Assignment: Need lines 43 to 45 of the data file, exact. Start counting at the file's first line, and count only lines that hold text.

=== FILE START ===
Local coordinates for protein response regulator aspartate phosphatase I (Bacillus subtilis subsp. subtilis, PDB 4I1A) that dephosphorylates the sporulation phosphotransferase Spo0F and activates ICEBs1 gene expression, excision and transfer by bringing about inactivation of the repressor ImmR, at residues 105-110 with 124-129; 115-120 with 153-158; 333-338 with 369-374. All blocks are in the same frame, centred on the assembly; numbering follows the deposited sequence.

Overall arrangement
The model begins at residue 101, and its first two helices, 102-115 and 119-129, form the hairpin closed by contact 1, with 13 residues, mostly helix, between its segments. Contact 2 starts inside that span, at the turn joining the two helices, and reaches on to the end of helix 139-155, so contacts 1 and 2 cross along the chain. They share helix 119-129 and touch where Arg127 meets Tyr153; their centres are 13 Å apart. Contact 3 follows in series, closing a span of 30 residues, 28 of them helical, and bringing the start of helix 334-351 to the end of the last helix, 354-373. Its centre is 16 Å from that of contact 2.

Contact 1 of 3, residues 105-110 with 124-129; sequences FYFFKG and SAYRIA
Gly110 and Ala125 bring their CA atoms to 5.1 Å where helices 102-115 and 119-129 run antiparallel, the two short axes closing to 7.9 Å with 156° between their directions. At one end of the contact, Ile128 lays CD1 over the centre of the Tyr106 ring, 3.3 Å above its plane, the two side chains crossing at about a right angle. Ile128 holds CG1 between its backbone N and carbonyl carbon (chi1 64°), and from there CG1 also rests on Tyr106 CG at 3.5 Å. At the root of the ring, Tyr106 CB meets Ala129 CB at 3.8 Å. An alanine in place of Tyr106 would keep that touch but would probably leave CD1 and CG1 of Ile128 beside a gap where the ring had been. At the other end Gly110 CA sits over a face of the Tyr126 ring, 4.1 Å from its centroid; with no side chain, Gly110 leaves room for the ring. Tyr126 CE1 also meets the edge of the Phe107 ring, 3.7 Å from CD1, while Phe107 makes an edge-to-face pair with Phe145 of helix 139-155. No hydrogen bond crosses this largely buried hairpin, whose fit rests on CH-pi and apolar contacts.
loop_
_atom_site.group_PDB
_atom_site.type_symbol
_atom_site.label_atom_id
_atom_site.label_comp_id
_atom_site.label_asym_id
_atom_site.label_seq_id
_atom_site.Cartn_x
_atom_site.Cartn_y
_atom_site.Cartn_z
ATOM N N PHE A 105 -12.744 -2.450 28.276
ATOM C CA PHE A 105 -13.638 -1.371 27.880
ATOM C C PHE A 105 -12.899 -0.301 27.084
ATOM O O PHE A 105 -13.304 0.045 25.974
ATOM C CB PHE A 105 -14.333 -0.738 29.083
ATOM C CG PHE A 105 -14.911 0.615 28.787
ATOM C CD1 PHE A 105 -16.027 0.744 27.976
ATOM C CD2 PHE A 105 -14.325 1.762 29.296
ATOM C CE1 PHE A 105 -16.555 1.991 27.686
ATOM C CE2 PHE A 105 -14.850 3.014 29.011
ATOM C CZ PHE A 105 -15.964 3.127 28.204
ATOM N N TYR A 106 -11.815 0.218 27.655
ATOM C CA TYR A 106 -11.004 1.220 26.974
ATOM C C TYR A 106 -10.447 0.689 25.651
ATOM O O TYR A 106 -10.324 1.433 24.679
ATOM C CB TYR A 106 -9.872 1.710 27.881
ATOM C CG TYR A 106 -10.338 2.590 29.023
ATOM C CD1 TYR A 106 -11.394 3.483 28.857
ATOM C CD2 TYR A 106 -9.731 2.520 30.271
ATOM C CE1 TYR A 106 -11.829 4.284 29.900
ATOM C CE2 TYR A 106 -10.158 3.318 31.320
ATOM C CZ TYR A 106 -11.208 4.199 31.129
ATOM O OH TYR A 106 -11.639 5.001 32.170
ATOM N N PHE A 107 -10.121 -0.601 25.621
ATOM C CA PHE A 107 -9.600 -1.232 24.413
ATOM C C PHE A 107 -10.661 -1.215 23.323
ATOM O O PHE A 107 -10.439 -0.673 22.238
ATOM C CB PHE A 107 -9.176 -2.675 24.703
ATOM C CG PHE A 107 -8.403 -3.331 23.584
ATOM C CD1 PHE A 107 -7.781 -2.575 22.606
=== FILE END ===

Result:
ATOM C CB PHE A 107 -9.176 -2.675 24.703
ATOM C CG PHE A 107 -8.403 -3.331 23.584
ATOM C CD1 PHE A 107 -7.781 -2.575 22.606